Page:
7 Dowgraded by one for inconsistency: one trial of norfloxacin did show a statistically significant benefit compared to placebo. However this result should be repeated before concluding that norfloxacin is beneficial.
    8 Downgraded by one for imprecision: these trials are individually small and tested different antibiotics. Even the cumulative sample size remains underpowered to confidently exclude benefits.
    9 Downgraded by one for indirectness: these two studies have only tested norfloxacin and fleroxacin. Clinically important benefit with alternative antibiotics cannot be excluded.
    10 Downgraded by one for indirectness: these two trials have only evaluated ampicillin and norfloxacin.

Antibiotics versus placebo or no treatment for treating symptomatic NTS infection
Patient or population: patients symptomatic for NTS infection
Settings:
Intervention: Any antibiotic versus placebo or no treatment
OutcomesIllustrative comparative risks* (95% CI)Relative effect
(95% CI)
No of Participants
(studies)
Quality of the evidence
(GRADE)
Comments
Assumed riskCorresponding risk
ControlAntibiotics versus placebo or no treatment
Duration of diarrhoea (days)The mean duration of diarrhoea (days) ranged across control groups from
3 to 13 days
The mean duration of diarrhoea (days) in the intervention groups was
0 higher
(0.54 lower to 0.54 higher)
 202
(4 studies)
⊕⊕⊝⊝
low 1,2,3
 
Duration of fever (days)The mean duration of fever (days) ranged across control groups from
1 to 2 days
The mean duration of fever (days) in the intervention groups was
0.27 higher
(0.11 lower to 0.65 higher)
 107
(2 studies)
⊕⊝⊝⊝
very low 1,4,5
 
Duration of illness (days)The mean duration of illness (days) ranged across control groups from
3 to 19 days
The mean duration of illness (days) in the intervention groups was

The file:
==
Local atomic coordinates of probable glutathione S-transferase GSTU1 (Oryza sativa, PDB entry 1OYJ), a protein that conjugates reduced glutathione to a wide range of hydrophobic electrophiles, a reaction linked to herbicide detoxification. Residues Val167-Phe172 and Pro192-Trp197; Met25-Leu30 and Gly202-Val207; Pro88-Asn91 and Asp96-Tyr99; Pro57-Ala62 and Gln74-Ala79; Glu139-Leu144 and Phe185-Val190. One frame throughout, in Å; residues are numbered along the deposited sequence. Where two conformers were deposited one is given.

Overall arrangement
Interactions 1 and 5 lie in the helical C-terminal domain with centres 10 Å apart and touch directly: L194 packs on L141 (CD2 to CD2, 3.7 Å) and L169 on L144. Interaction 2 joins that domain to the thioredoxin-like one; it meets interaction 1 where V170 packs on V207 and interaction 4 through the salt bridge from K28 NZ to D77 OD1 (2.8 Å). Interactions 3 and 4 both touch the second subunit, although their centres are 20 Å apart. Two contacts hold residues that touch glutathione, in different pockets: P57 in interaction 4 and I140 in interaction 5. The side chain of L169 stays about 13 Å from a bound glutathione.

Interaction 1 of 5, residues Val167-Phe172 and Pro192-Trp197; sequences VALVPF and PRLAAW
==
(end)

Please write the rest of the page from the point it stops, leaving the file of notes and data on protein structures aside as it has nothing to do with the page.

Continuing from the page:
0 higher
(0.68 lower to 0.68 higher)
 116
(2 studies)
⊕⊝⊝⊝
very low 1,5,6
 
Clinical treatment failure
(Persistent or worsening symptoms at the end of treatment)
230 per 1000202 per 1000
(143 to 287)
RR 0.88
(0.62 to 1.25)
440
(7 studies)
⊕⊝⊝⊝
very low 1,7,8
 
Presence of diarrhoea at 2-4 days77 per 1000135 per 1000
(32 to 555)
RR 1.75
(0.42 to 7.21)
46
(1 study)
⊕⊝⊝⊝
very low 1,5,9
 
Presence of diarrhoea at 5-7 days456 per 1000378 per 1000
(282 to 510)
RR 0.83
(0.62 to 1.12)
192
(2 studies)
⊕⊝⊝⊝
very low 1,5,10
 
*The basis for the assumed risk (eg the median control group risk across studies) is provided in footnotes. The corresponding risk (and its 95% CI) is based on the assumed risk in the comparison group and the relative effect of the intervention (and its 95% CI).
CI: Confidence interval; RR: Risk ratio
GRADE Working group grades of evidence
High quality: Further research is very unlikely to change our confidence in the estimate of effect.
Moderate quality: Further research is likely to have an important impact on our confidence in the estimate of effect and may change the estimate.
Low quality: Further research is very likely to have an important impact on our confidence in the estimate of effect and is likely to change the estimate.
Very low quality: We are very uncertain about the estimate.